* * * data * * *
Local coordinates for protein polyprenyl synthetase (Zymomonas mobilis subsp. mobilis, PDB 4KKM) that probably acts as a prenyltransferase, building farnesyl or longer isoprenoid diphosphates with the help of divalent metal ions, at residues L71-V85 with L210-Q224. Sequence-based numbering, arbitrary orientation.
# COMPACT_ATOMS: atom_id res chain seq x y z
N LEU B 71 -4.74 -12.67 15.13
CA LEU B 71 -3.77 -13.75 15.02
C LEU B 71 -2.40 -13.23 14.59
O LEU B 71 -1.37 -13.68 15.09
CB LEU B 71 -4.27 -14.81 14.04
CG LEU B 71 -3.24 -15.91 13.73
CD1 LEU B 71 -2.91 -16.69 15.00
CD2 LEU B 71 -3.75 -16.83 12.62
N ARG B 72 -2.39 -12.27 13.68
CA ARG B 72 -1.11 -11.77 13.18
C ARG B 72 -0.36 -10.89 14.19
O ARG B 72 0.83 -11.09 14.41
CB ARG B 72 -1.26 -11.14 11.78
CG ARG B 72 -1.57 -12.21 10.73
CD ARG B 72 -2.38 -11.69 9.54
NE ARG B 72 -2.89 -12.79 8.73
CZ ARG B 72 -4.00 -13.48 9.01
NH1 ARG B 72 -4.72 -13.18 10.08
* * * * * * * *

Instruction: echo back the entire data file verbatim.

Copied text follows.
Local coordinates for protein polyprenyl synthetase (Zymomonas mobilis subsp. mobilis, PDB 4KKM) that probably acts as a prenyltransferase, building farnesyl or longer isoprenoid diphosphates with the help of divalent metal ions, at residues L71-V85 with L210-Q224. Sequence-based numbering, arbitrary orientation.
# COMPACT_ATOMS: atom_id res chain seq x y z
N LEU B 71 -4.74 -12.67 15.13
CA LEU B 71 -3.77 -13.75 15.02
C LEU B 71 -2.40 -13.23 14.59
O LEU B 71 -1.37 -13.68 15.09
CB LEU B 71 -4.27 -14.81 14.04
CG LEU B 71 -3.24 -15.91 13.73
CD1 LEU B 71 -2.91 -16.69 15.00
CD2 LEU B 71 -3.75 -16.83 12.62
N ARG B 72 -2.39 -12.27 13.68
CA ARG B 72 -1.11 -11.77 13.18
C ARG B 72 -0.36 -10.89 14.19
O ARG B 72 0.83 -11.09 14.41
CB ARG B 72 -1.26 -11.14 11.78
CG ARG B 72 -1.57 -12.21 10.73
CD ARG B 72 -2.38 -11.69 9.54
NE ARG B 72 -2.89 -12.79 8.73
CZ ARG B 72 -4.00 -13.48 9.01
NH1 ARG B 72 -4.72 -13.18 10.08